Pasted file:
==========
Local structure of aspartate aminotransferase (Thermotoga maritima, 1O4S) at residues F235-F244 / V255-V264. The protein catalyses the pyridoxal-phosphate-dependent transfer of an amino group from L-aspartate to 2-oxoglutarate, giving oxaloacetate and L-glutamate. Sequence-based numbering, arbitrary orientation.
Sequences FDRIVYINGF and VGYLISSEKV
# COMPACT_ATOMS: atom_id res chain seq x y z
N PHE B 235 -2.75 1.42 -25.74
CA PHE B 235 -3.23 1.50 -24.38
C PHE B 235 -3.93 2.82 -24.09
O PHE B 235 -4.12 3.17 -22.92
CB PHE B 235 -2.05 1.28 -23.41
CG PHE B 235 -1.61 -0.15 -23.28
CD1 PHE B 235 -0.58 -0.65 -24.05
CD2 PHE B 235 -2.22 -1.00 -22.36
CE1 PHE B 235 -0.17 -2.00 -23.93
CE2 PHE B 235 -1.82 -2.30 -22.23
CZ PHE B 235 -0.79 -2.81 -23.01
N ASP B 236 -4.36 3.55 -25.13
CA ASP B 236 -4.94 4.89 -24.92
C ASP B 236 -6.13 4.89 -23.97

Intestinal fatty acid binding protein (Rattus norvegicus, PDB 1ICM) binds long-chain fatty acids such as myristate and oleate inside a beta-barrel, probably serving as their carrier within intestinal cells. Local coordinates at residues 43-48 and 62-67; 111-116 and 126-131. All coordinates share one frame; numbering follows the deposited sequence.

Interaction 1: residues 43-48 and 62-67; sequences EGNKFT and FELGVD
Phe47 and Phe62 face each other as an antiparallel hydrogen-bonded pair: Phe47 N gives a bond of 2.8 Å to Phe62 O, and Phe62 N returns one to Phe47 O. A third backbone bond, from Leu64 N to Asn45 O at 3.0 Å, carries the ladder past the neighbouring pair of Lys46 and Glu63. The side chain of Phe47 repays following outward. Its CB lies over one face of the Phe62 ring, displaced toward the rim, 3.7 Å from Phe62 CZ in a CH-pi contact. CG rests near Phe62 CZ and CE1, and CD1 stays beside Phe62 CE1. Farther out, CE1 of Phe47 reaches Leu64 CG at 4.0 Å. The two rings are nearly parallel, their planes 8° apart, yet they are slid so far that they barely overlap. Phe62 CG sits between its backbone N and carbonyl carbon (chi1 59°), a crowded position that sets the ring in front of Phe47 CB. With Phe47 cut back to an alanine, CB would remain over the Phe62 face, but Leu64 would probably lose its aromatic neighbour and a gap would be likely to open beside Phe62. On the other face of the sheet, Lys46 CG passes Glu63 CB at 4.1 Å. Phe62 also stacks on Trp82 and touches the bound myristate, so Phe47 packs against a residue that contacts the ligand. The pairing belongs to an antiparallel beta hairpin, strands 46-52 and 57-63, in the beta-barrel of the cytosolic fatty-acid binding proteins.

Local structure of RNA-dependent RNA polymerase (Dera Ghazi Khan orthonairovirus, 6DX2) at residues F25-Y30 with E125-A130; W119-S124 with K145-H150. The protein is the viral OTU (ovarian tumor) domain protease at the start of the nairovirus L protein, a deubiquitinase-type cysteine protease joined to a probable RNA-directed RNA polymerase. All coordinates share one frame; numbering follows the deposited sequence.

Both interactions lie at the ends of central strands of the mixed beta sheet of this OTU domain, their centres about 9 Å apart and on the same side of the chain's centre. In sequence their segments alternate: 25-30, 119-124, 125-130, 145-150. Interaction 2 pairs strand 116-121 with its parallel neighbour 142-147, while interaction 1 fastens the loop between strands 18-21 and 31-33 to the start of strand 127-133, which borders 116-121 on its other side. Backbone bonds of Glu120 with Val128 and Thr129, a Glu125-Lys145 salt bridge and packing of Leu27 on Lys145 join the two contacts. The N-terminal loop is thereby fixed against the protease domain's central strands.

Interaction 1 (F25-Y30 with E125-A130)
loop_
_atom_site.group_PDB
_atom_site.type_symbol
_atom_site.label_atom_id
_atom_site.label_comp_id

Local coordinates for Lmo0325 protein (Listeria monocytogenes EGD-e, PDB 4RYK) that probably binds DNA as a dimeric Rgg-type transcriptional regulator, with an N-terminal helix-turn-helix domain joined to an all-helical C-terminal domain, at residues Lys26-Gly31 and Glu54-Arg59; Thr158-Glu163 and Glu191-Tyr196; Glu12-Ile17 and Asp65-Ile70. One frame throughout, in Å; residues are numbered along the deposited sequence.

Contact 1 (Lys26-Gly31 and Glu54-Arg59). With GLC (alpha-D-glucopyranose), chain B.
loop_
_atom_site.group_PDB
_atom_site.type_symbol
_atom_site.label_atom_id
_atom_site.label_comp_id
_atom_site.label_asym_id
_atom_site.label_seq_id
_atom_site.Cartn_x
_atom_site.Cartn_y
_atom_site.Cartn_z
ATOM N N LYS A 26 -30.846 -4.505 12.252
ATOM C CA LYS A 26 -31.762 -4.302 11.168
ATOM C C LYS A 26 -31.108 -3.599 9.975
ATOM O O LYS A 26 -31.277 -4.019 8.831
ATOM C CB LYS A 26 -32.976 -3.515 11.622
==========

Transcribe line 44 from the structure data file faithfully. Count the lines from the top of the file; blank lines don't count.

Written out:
ATOM O O LYS A 26 -31.277 -4.019 8.831